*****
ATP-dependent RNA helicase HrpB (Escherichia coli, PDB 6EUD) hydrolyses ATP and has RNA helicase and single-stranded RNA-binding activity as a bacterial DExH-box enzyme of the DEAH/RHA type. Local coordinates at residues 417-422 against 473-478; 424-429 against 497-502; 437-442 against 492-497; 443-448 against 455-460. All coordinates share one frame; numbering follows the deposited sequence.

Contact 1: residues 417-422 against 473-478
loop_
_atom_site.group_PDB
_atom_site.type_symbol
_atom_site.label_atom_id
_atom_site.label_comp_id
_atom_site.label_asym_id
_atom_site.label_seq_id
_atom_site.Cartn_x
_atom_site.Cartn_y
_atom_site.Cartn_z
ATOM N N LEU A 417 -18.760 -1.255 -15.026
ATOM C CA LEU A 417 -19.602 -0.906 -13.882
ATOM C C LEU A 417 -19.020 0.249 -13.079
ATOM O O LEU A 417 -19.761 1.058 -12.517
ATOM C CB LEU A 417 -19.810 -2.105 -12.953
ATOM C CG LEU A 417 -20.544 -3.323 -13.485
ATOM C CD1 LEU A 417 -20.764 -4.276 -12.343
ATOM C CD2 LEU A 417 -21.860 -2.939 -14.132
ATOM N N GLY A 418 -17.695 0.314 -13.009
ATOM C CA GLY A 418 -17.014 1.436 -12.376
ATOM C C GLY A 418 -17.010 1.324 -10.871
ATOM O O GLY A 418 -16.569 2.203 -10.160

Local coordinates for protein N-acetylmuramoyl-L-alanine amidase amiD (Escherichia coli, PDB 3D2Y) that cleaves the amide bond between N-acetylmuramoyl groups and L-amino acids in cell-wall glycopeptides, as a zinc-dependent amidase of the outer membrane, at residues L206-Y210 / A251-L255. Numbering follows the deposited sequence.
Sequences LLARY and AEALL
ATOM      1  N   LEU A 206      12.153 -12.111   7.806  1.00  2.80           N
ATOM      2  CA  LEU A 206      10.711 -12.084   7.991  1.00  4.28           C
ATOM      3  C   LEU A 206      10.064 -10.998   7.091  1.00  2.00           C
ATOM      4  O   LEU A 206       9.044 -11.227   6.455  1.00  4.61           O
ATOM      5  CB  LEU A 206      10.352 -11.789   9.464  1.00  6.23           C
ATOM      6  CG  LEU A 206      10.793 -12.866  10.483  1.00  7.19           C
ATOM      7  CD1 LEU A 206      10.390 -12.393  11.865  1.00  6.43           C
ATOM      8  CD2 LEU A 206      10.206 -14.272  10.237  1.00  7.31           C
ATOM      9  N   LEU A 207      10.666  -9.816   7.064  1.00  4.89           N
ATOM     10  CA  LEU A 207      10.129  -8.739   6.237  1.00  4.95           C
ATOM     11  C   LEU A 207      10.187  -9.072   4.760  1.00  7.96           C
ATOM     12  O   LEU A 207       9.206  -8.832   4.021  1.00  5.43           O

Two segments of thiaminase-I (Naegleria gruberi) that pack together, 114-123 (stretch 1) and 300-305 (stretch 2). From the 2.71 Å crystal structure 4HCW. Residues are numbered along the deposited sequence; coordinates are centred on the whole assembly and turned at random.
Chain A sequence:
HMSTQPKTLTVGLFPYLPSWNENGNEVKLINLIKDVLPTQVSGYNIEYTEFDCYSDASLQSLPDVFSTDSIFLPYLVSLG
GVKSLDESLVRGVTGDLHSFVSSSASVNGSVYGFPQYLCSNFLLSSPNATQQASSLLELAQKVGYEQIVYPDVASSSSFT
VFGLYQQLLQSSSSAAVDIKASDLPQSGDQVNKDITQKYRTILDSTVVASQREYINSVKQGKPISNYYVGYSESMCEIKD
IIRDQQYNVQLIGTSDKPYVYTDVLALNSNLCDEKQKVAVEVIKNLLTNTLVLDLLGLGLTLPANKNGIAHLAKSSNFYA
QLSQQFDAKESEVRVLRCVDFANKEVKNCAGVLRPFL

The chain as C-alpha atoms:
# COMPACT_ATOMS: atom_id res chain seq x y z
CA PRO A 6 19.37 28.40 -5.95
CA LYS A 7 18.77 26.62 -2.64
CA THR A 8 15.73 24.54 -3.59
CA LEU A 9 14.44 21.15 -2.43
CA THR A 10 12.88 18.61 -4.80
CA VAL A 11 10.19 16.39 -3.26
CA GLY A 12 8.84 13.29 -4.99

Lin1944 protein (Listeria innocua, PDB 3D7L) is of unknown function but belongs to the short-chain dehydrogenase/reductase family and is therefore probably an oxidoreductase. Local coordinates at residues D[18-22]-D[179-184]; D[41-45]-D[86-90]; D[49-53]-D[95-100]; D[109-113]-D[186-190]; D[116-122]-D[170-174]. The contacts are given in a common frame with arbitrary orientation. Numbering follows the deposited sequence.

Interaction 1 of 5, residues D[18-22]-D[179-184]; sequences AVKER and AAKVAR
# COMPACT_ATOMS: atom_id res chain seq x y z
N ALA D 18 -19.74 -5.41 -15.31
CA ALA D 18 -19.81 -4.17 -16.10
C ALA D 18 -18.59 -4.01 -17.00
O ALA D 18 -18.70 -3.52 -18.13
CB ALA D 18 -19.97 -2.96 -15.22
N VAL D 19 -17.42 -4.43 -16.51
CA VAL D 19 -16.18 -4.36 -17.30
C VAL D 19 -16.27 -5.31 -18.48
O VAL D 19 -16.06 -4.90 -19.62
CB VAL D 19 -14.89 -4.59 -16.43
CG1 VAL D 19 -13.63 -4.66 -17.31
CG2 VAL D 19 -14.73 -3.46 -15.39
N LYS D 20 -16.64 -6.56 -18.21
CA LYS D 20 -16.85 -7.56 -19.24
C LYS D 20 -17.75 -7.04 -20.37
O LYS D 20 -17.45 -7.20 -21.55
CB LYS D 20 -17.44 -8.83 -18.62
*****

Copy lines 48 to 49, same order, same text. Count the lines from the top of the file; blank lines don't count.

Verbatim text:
CA PRO A 6 19.37 28.40 -5.95
CA LYS A 7 18.77 26.62 -2.64